The antiviral remdesivir treatment reduced the risk of hospitalization among COVID-19 patients when administered soon after they were diagnosed, according to a new study from Gilead Sciences, which developed remdesivir.
Researchers found that remdesivir cut the risk of hospitalization by 87 percent compared to a placebo that half of the study participants received.
A total of 562 patients, all deemed at high-risk from COVID-19, were enrolled in the trial.
The Phase 3 study was a randomized, double-blind trial, but trial enrollment stopped in April because the company struggled to find enough participants. It continued to follow those who had enrolled, half of whom were given a placebo.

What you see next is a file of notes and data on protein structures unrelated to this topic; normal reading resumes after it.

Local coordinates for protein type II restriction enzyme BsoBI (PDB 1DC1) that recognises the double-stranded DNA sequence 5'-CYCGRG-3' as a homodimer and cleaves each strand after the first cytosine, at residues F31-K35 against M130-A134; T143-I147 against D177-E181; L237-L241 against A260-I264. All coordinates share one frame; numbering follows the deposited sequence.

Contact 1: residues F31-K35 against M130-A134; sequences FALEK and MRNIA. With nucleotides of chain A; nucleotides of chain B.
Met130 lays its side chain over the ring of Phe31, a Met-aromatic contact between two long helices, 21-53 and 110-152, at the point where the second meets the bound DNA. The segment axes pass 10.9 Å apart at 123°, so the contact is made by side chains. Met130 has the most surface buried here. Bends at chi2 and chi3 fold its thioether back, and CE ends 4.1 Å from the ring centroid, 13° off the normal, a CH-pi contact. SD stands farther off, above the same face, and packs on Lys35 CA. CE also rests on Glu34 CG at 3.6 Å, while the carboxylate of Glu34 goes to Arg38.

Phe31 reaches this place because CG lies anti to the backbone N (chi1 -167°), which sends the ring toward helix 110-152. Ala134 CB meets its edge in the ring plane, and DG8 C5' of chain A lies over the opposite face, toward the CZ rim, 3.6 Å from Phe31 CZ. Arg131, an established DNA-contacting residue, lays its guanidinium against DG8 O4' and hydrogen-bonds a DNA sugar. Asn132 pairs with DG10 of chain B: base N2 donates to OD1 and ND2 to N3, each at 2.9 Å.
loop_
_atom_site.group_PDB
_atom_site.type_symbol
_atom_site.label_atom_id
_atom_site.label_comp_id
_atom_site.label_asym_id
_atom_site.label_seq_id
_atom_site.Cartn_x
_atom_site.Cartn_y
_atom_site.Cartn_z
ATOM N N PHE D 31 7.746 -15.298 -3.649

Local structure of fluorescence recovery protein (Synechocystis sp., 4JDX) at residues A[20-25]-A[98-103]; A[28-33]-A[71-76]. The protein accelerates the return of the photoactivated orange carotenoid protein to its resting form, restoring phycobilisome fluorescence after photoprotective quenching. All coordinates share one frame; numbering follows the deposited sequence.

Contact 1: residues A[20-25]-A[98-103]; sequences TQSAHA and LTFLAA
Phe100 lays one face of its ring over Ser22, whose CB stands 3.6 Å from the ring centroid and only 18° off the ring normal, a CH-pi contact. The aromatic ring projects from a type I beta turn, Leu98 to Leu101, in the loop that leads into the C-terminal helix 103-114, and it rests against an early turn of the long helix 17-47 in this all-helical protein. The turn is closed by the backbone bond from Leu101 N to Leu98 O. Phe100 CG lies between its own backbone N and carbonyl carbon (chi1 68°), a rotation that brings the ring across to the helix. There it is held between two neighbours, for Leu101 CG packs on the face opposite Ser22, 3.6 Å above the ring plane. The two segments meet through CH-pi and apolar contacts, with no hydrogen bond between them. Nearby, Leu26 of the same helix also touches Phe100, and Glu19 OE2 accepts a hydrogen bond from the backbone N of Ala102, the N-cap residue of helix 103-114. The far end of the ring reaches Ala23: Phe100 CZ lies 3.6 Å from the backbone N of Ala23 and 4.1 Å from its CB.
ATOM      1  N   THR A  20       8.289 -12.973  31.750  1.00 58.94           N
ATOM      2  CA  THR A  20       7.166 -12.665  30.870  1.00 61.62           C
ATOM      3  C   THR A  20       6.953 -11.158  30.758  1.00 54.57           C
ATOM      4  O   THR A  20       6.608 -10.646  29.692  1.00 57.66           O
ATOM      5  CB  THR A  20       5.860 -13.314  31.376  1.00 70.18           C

The new study showed a similar safety profile to the placebo and no deaths occurred in either group by the primary endpoint at day 28, though one person who was given the placebo died on day 59, Gilead said.
Competing Treatment OptionsParticipants received the antiviral through IV on three consecutive days as nonhospitalized patients. That’s impractical for people outside of hospitals, some experts say.
Chandy John Lab, professor of pediatrics at the Indiana University School of Medicine, wrote in a social media post that monoclonal antibodies are designed to prevent hospitalization and only require a single dose, making them a preferred treatment option over remdesivir. Both cost thousands of dollars.
Remdesivir has been touted by top U.S. officials in the past, including Dr. Anthony Fauci. But other research has suggested that it has no benefit, including a trial across 48 sites in Europe.